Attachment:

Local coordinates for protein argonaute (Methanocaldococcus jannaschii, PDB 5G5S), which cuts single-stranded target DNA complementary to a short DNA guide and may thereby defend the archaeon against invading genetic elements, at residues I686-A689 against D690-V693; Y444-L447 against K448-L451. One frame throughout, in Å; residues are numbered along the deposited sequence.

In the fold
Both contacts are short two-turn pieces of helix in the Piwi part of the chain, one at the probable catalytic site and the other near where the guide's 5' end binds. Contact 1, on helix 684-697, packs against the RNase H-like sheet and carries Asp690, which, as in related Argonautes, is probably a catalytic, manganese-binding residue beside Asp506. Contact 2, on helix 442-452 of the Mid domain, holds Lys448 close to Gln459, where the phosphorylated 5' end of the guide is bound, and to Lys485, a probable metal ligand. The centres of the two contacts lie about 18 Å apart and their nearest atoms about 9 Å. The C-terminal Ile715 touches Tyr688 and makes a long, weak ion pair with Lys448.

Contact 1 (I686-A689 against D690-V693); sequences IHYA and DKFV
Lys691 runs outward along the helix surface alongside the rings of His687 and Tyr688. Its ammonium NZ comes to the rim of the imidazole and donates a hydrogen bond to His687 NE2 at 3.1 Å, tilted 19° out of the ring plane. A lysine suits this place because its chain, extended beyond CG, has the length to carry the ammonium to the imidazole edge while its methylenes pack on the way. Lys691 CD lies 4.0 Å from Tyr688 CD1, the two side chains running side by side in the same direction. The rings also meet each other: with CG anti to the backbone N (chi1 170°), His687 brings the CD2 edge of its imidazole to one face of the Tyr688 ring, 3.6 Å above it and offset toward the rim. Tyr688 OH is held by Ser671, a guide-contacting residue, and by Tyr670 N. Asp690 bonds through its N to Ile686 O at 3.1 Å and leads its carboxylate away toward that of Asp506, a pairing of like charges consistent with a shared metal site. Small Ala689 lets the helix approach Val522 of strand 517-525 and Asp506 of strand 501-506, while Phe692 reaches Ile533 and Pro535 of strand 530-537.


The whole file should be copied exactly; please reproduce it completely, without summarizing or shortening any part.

Local coordinates for protein argonaute (Methanocaldococcus jannaschii, PDB 5G5S), which cuts single-stranded target DNA complementary to a short DNA guide and may thereby defend the archaeon against invading genetic elements, at residues I686-A689 against D690-V693; Y444-L447 against K448-L451. One frame throughout, in Å; residues are numbered along the deposited sequence.

In the fold
Both contacts are short two-turn pieces of helix in the Piwi part of the chain, one at the probable catalytic site and the other near where the guide's 5' end binds. Contact 1, on helix 684-697, packs against the RNase H-like sheet and carries Asp690, which, as in related Argonautes, is probably a catalytic, manganese-binding residue beside Asp506. Contact 2, on helix 442-452 of the Mid domain, holds Lys448 close to Gln459, where the phosphorylated 5' end of the guide is bound, and to Lys485, a probable metal ligand. The centres of the two contacts lie about 18 Å apart and their nearest atoms about 9 Å. The C-terminal Ile715 touches Tyr688 and makes a long, weak ion pair with Lys448.

Contact 1 (I686-A689 against D690-V693); sequences IHYA and DKFV
Lys691 runs outward along the helix surface alongside the rings of His687 and Tyr688. Its ammonium NZ comes to the rim of the imidazole and donates a hydrogen bond to His687 NE2 at 3.1 Å, tilted 19° out of the ring plane. A lysine suits this place because its chain, extended beyond CG, has the length to carry the ammonium to the imidazole edge while its methylenes pack on the way. Lys691 CD lies 4.0 Å from Tyr688 CD1, the two side chains running side by side in the same direction. The rings also meet each other: with CG anti to the backbone N (chi1 170°), His687 brings the CD2 edge of its imidazole to one face of the Tyr688 ring, 3.6 Å above it and offset toward the rim. Tyr688 OH is held by Ser671, a guide-contacting residue, and by Tyr670 N. Asp690 bonds through its N to Ile686 O at 3.1 Å and leads its carboxylate away toward that of Asp506, a pairing of like charges consistent with a shared metal site. Small Ala689 lets the helix approach Val522 of strand 517-525 and Asp506 of strand 501-506, while Phe692 reaches Ile533 and Pro535 of strand 530-537.